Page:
Analysis of the corrective contribution of strong halo-femoral traction in the treatment of severe rigid nonidiopathic scoliosis [post]

Hongqi Zhang, Guanteng Yang, Chaofeng Guo, Jinyang Liu, minxing tang
2020 unpublished
Introduction: Strong halo-femoral traction has been widely used in the field of severe rigid scoliosis correction. The objective of this study was to analyze the corrective contribution of strong halo-femoral traction in the treatment of severe rigid nonidiopathic scoliosis and discuss its meaning.Material and methods: A retrospective review was performed for patients with severe rigid nonidiopathic scoliosis who were treated with halo-femoral traction in our center from December 2008 to
more » ... mber 2008 to December 2015. All cases underwent halo-femoral traction for 2 to 4 weeks before a one-stage posterior operation, and the absolute and relative contribution rates of each orthopedic factor (bending, fulcrum, traction, surgery) were analyzed.Results: A total of 38 patients were included (15 male and 23 female), with a mean age of 16.4± 3.73 years (10-22 years) and follow-up of 55.05 ± 6.63 mos. (range 40-68 mos.). The etiology was congenital in 17 patients, neuromuscular in 14 patients, neurofibromatosis-1 in 3 patients and Marfan syndrome in 2 patients. Congenital high scapular disease with scoliosis was found in 2 patients. The mean coronal Cobb angle of the major curve was 97.99°±11.47° (range 78°–124°), with a mean flexibility of 15.68% ±6.65%. The absolute contribution rate (ACR) of bending was 27.26% ±10.16%, the ACR of the fulcrum was 10.91% ±2.50%, the ACR of traction was 32.32% ±11.41%, and the ACR of surgery was 29.50% ±9.70%. A significant difference in correction was noted between the ACRs of traction and the fulcrum (P < 0.05).Discussion: Strong halo-femoral traction plays a relatively significant role in the treatment of severe rigid nonidiopathic scoliosis while decreasing the risk of operation, and it is a safe and effective method for the treatment of severe rigid nonidiopathic scoliosis.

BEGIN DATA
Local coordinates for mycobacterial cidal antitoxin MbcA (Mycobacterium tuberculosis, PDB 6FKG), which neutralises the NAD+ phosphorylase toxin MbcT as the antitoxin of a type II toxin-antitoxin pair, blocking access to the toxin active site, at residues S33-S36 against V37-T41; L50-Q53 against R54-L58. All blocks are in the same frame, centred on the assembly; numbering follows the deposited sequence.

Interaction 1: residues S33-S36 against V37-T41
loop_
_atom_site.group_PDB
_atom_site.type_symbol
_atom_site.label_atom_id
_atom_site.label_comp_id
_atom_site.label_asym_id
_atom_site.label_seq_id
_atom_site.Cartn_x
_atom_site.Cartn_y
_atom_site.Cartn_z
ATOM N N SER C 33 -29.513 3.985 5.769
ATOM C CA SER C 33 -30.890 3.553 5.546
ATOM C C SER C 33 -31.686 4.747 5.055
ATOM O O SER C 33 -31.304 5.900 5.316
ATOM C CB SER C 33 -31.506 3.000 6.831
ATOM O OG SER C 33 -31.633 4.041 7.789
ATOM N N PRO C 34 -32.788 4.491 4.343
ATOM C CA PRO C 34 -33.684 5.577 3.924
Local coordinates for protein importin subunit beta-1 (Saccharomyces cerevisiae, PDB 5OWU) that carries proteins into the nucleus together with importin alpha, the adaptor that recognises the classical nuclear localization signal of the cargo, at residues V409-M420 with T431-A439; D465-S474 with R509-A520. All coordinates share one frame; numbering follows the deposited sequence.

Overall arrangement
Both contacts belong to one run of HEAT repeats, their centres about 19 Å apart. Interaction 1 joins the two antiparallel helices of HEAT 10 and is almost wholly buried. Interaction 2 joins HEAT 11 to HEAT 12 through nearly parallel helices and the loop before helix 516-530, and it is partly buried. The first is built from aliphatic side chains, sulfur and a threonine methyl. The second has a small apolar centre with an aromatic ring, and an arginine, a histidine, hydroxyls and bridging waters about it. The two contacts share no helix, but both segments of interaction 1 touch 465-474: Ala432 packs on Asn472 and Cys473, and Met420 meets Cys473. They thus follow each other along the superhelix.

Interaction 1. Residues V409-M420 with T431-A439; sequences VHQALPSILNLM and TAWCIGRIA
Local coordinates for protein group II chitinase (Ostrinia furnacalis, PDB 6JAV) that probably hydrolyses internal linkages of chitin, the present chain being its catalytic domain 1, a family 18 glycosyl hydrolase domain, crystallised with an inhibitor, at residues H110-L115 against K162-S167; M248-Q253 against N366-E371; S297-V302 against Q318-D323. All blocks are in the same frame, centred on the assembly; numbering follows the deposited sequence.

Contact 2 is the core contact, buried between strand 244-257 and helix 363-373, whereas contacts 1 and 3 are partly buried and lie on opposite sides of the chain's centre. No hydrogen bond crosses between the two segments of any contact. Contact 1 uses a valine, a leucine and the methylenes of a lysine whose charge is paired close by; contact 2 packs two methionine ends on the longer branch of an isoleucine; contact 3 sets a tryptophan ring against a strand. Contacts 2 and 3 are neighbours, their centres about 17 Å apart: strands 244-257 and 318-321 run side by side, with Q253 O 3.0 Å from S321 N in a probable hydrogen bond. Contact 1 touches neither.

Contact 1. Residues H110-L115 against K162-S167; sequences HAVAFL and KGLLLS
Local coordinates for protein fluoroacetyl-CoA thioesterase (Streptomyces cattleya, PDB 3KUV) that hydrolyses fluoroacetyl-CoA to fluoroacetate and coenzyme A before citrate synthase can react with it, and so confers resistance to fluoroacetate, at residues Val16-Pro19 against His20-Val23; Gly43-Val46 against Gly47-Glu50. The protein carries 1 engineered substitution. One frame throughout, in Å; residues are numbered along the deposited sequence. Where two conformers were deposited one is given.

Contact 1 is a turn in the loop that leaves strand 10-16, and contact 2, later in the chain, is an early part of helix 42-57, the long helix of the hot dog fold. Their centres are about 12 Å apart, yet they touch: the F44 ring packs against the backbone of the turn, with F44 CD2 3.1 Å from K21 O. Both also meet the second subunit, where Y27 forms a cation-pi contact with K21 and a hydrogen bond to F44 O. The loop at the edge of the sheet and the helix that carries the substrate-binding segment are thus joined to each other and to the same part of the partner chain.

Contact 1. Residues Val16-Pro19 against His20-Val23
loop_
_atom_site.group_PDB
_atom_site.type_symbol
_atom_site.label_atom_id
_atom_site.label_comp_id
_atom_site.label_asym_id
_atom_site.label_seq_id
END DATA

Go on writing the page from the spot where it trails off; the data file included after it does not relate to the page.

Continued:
doi:10.21203/rs.3.rs-34940/v2 fatcat:m7sxp5qdnvbo7lglriyoy5fjzu